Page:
Disability insurance companies all have their own competitive niches and policy provisions that must be carefully compared and understood in order to make sure the most appropriate policy is selected. The goal when evaluating competitive policies is to provide a fair and accurate analysis so that the best policy based on the desired objectives can be identified. The guidelines that should be utilized when considering competing disability policies include: compare the specific definitions of disability, carefully review policy provisions and their costs, don’t compare policies on price alone, and determining if one company will provide a more favorable occupational class.
- Compare Disability Policies on an “Apples to Apples Basis”
- What are the Definitions of Disability?
- Review Policy Provisions and Their Costs
- Don’t Compare Policies on Price Alone
- Will a Company Provide a More Favorable Occupational Class?
When comparing disability policies, make sure that the illustrated benefits are the same. The elimination period, benefit period and monthly benefits should always be equal to provide an accurate comparison. With policy benefits being equal, premiums can be carefully evaluated and potential policy feature variations can accurately be identified. If there is a large discrepancy in the prices of competing policies, there is a strong likelihood that the higher priced policy has more comprehensive protection. By comparing policies on an “apples to apples basis”, the more favorable policy provisions can easily be uncovered.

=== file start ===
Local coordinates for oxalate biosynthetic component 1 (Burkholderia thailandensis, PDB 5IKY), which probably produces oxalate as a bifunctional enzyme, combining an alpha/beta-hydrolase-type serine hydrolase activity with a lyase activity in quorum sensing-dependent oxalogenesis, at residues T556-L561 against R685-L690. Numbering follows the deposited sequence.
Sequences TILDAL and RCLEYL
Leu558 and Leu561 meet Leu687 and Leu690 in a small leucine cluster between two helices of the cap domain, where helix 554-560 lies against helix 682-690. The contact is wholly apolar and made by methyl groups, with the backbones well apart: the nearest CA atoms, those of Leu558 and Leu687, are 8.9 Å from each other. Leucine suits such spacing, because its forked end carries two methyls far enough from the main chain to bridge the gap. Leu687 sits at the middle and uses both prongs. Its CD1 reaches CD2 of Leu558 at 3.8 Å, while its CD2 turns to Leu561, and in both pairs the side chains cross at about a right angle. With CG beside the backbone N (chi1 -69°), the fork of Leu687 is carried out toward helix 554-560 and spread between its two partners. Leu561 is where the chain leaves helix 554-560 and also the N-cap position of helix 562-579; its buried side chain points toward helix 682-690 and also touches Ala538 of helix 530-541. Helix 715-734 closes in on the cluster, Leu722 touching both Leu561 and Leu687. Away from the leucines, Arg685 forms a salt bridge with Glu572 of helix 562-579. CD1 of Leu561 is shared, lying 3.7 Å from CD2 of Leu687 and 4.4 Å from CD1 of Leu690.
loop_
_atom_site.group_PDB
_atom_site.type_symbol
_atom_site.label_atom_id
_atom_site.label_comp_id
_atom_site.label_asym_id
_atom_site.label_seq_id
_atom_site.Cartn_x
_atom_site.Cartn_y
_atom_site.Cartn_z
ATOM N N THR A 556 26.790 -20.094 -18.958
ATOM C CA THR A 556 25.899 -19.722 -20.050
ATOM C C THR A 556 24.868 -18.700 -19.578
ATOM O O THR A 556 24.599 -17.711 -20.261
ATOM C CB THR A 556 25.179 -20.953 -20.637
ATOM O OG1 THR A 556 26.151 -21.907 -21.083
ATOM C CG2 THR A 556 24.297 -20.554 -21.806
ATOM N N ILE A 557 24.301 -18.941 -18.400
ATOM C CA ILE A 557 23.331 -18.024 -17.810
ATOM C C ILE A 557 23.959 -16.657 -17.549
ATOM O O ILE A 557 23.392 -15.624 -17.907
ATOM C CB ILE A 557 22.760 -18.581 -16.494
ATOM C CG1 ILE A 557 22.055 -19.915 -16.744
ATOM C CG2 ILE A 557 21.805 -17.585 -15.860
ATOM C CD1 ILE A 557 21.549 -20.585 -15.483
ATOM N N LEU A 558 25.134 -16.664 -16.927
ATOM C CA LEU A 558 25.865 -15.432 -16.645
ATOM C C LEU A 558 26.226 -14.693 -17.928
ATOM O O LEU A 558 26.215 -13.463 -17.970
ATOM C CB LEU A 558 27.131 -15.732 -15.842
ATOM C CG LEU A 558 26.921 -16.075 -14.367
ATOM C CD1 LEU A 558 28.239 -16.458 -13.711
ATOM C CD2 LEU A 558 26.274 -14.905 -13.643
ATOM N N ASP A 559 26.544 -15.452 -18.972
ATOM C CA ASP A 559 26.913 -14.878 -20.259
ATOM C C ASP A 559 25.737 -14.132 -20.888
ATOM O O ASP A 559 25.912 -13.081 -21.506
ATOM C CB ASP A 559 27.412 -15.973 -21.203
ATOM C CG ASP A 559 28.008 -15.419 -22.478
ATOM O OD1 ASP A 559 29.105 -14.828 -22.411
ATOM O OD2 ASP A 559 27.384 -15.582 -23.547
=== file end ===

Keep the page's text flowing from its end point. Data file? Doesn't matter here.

When considering disability policies it is critical to review specific policy provisions with their costs in mind. If there is a big discrepancy in costs, you can be assured that the provisions are likely not the same. The more attractive and or flexible the policy provision or benefit the higher the cost will be. In most cases, higher prices reflect more liberal provisions. Comparisons of policy provisions and costs should always be made in light of your goals and needs.
Disability income insurance is not a commodity and therefore should not be compared based on price alone. As just mentioned, with disability policies, the more comprehensive the benefits the higher the costs. It can be said another way as well, the lower the policy costs the less favorable the benefits. The main point is to evaluate policies based on your own objectives as sometimes more liberal benefits do not warrant increased premiums.
Each disability insurance provider has their own occupational class guidelines they use to determine risk of disability. The less hazardous the specific job duties of the occupation the more favorable the policy language and potential benefits available. By identifying these specific job duties and comparing the occupational class guidelines of each insurance company, you may be able to identify an opportunity to obtain a better occupational class.